Winterization Guidelines for Virginia

We know that winter is the selector of great stock. Colonies whose genetics and preparations are strong will survive, while those weaker or less productive colonies will die. That being said, there are many things we, as beekeepers, can do to set the colonies up for success. Below is a list of things that we do in our yards to maintain successful colonies over winter:


Caution: If you are a beekeeper, your opinions may differ, and probably will!

This blog contains the steps we take to get our colonies though winter. There are many other options. Some may do more, others may do less. The over-wintering argument is one of those topics that really spells out the "art" of beekeeping over the science. For every beeekeeper you find who swears by doing one winter prep task, you'll find 2 more who swear against it. Utilize this information to draw your own conclusions and decisions.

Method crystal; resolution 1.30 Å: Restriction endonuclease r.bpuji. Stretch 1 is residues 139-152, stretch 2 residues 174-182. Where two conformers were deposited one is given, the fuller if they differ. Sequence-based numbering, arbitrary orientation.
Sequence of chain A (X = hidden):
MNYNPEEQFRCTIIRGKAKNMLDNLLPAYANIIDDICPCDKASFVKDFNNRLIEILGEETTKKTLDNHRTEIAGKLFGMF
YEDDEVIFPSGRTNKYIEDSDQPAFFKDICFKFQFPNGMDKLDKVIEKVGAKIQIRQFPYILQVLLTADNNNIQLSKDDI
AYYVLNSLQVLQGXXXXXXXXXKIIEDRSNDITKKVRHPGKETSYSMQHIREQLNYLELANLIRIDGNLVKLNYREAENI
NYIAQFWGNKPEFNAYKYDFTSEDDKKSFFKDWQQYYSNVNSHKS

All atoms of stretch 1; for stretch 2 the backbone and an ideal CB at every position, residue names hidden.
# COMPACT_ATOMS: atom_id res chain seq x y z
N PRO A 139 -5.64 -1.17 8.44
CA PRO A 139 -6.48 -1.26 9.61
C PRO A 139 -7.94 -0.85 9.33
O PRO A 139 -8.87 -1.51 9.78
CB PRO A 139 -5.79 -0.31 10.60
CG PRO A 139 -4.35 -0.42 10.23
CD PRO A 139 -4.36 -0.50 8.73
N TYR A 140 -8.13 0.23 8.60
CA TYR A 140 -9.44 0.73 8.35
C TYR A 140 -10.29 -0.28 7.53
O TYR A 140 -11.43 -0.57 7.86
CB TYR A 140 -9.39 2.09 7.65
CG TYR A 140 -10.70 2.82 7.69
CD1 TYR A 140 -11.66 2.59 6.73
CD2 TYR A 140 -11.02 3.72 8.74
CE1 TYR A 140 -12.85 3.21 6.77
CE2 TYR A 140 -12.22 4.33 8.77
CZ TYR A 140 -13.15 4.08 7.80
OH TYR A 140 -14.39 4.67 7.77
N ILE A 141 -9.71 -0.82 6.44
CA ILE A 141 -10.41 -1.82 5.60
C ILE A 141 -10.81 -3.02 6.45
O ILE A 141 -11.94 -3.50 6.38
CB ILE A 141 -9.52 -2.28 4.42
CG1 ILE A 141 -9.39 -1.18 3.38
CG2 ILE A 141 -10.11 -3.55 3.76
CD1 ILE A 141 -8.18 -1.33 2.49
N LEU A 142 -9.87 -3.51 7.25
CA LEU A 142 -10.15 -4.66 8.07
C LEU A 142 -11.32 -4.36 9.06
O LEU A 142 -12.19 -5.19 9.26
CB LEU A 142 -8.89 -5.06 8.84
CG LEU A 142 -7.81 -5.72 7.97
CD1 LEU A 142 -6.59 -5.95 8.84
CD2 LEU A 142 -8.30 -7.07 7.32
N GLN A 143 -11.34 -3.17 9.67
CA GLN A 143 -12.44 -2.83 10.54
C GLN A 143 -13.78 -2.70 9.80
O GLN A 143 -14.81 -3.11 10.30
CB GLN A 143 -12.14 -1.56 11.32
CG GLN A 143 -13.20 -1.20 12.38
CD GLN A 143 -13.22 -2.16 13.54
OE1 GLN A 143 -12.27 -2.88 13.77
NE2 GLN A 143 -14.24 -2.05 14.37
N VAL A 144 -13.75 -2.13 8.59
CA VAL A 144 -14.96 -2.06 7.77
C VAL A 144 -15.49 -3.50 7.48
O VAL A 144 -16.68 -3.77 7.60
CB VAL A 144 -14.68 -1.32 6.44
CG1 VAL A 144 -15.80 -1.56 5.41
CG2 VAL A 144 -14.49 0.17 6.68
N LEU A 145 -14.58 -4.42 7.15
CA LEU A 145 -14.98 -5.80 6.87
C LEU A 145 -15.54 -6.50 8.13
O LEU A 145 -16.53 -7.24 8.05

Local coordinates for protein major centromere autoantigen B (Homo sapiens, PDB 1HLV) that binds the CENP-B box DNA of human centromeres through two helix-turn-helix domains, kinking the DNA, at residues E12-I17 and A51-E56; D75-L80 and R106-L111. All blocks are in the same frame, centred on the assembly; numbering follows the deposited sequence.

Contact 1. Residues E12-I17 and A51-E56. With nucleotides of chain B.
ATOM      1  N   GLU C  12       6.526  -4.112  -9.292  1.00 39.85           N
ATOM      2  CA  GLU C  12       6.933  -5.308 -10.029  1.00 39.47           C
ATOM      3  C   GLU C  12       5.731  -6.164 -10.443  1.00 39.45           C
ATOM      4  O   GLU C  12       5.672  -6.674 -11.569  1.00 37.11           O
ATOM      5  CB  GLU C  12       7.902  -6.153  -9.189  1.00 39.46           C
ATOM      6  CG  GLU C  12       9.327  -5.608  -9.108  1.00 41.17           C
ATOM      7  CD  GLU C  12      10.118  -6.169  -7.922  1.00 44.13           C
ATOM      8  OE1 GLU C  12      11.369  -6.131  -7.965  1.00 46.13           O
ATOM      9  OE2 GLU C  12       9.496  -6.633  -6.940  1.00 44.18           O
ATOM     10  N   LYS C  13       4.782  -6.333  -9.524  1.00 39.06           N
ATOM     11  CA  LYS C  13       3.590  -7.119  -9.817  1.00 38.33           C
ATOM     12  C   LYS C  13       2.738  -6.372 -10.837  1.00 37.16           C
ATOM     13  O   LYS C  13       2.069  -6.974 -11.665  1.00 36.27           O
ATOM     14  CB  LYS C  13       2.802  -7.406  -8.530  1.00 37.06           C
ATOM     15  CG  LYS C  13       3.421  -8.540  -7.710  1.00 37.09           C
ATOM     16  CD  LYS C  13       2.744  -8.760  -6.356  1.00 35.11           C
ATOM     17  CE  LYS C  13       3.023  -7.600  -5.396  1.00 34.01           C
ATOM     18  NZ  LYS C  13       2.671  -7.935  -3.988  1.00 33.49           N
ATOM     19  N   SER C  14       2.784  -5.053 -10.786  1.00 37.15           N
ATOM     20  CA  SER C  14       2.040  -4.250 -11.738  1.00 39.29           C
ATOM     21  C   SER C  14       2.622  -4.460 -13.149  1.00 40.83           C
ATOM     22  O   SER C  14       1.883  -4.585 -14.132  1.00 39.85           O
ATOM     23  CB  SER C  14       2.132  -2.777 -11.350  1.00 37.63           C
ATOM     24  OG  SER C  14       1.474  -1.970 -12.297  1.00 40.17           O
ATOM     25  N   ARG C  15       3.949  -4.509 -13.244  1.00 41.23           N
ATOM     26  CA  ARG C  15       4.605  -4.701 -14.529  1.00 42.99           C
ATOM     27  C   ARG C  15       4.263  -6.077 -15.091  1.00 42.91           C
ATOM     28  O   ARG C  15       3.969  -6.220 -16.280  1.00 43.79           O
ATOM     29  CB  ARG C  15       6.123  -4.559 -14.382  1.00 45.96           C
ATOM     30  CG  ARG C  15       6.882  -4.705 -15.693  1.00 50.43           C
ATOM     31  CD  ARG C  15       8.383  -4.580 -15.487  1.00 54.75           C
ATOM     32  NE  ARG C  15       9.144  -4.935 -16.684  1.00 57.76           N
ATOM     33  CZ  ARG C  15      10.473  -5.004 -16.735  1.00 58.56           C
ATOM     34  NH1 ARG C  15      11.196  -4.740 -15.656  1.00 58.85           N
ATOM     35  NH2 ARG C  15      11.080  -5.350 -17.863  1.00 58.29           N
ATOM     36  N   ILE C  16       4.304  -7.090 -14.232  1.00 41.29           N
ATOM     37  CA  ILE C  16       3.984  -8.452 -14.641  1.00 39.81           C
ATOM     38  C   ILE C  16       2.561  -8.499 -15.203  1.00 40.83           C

Why bees die over winter

Winter losses are a multifactorial reality for beekeepers, especially those who endure some form of winter months (beekeepers in Florida, move on). In our experience: Many of the losses we see during spring deadout cleanings appear to be from the following (in order):

  1. Lack of food stores

  2. Poor ventilation<